Hey there, Colorado Avalanche fans, I’m starting a new weekly piece as we move through the 2019-20 season called “Avs Weekly Whiteboard.” Each week, I’ll highlight some of the big plays (positive or negative) that garnered attention from the week’s slate of games. Topics of discussion may include, but are not limited to highlight-reel goals, defensive lapses, and perhaps even seemingly questionable roster or lineup changes. My hope is to use my experience as a player and a coach to give Avalanche fans insight into the mechanics behind those split second plays or decisions that can make the difference between winning and losing a game.
In last week’s Whiteboard, things were pretty positive with Nathan MacKinnon continuing his point streak with a beautiful OT winner over the Florida Panthers, and Pavel Francouz’s solid debut as the Avalanche’s de facto backup. This week does start with a positive (Cale Makar’s first NHL regular season goal), but I then dive into the negative a bit. Since last week’s Whiteboard, the Avalanche have one win and three losses. Their 5-2 defeat at the hands of the Ducks seemed to indicate a glaring trend in the Avs’ current skid.
Makar Nets First Regular Season Goal
Cale Makar made a splash with the Avalanche. Fresh off winning the 2019 Hobey Baker award and making a NCAA tournament appearance, Makar found himself signed and suited up for an Avalanche playoff game within a week. He went out in his NHL debut and scored his first goal to help lift the Avalanche over the Calgary Flames in last season’s opening Stanley Cup playoff round.
Now a permanent fixture on the Avalanche defensive corps, Makar continues to shine. In the video below, you can see how he takes advantage of a centering pass that slips by Gabriel Landeskog and buries it against the Golden Knights.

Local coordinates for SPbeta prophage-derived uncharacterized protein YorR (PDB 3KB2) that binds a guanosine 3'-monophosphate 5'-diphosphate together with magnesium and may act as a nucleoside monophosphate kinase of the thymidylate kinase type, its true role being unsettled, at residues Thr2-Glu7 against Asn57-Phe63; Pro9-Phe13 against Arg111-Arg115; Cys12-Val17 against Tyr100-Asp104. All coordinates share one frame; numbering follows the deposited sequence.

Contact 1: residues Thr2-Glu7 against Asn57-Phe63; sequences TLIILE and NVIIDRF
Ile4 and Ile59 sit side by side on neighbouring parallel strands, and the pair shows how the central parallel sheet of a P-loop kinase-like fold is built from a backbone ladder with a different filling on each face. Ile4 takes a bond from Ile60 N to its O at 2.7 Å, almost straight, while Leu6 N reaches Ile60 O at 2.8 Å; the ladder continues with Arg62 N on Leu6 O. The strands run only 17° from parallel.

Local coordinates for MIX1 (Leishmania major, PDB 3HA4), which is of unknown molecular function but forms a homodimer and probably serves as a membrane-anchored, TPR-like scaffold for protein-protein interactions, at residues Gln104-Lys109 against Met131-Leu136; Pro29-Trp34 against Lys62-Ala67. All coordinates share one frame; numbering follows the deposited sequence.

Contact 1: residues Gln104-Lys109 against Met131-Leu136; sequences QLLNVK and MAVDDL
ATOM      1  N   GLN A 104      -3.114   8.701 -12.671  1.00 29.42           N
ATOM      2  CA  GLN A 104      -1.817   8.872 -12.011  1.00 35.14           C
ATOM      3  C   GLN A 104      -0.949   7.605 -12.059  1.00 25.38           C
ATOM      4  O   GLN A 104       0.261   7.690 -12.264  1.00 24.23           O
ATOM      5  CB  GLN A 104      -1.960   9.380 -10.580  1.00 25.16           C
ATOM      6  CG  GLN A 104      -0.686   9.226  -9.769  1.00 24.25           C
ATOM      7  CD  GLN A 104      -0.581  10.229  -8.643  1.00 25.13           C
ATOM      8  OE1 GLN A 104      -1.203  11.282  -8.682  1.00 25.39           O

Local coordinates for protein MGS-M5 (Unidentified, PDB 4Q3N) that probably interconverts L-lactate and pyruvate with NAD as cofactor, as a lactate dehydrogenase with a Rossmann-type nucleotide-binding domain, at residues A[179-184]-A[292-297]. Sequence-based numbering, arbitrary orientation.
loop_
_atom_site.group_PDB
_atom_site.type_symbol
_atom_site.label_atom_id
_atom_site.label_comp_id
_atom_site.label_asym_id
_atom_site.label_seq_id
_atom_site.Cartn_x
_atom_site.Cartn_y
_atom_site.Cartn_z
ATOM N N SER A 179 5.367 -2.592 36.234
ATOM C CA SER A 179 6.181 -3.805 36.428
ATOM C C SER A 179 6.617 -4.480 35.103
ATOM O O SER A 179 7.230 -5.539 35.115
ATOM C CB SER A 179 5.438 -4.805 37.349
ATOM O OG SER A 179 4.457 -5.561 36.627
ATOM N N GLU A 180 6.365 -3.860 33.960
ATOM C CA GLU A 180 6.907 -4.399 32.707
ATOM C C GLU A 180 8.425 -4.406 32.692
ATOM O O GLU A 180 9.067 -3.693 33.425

The play starts with J.T. Compher snagging a pass from MacKinnon and making a powerful move towards the Golden Knights’ net. Recognizing that he doesn’t have a great angle and is on his backhand, Compher attempts to find Landeskog who is crashing the net. However, the puck bounces off Vegas’ Jon Merrill (#15) who is tied up with Landeskog and prevents the Avalanche captain from making a play.
Fortunately, Makar reads the play and sneaks behind William Carrier (#28) of the Golden Knights to position himself in a way to bury Compher’s deflected pass. Carrier gets caught puck watching and none of the Golden Knights are able to react in time before Makar sends the puck over Fleury’s glove and into the net.
Unfortunately, the Golden Knights’ defensive miscues on Makar’s goal seem to have rubbed off on the Avalanche as the team has now lost three straight games after beating the Golden Knights.
Loss to Ducks Highlights Defensive Weaknesses
The loss to the Anaheim Ducks was the worst of this current stretch of three Avalanche losses, but the four non-empty net goals for the Ducks highlight a negative trend that has lingered in the following two losses.
In each of the four goals, there are glaring defensive breakdowns for the Avalanche. On the first goal, no one picked up Ducks’ Adam Henrique crashing the net from the far side. Mark Barberio and Andre Burakovsky picked up their man, but either Joonas Donskoi should’ve picked up Henrique on the backcheck or Erik Johnson should’ve stepped up sooner to break up the pass or eliminate Henrique’s time and space to shoot.
On the Ducks’ second goal, MacKinnon first took a bad angle in the neutral zone to try and break up the play which ultimately put him a step behind Carter Rowney. It also appears that MacKinnon got caught puck-watching and slowed down. To his credit, Rowney did a great job keeping his stick on the ice to tip the puck past Francouz.
For the Ducks’ third goal, I have to pick on “Big Z” — Nikita Zadorov. I get it, Ryan Getzlaf has a cannon, but that’s no excuse to not attack the shot head-on and block it as opposed to doing a weird spin to the side allowing the shot to get through and be directed past Francouz.
The fourth goal boiled down to the Avalanche not being aggressive enough in front of their own net. In a situation like that where the puck is thrown on net and there are multiple opposing players in front — any Ducks player should’ve been put on the ice or had their stick tied up at a minimum. Between Matt Calvert, Zadorov, and Ryan Graves, no one tied up Max Comtois’ stick and he made the Avalanche pay.
Puck-watching, not blocking shots effectively, and not playing aggressively in front of your own goalie may seem minor, but when you let more than one creep into your defensive-zone play, opposing teams will make you pay. Hopefully, the Avalanche can take some lessons learned and apply them to snap this losing streak before it goes on too long.
Stay tuned for next week where I plan to analyze coach Jared Bednar’s decision to keep the Calvert, Bellemare, and Nieto line together in the wake of injuries to Landeskog and Mikko Rantanen.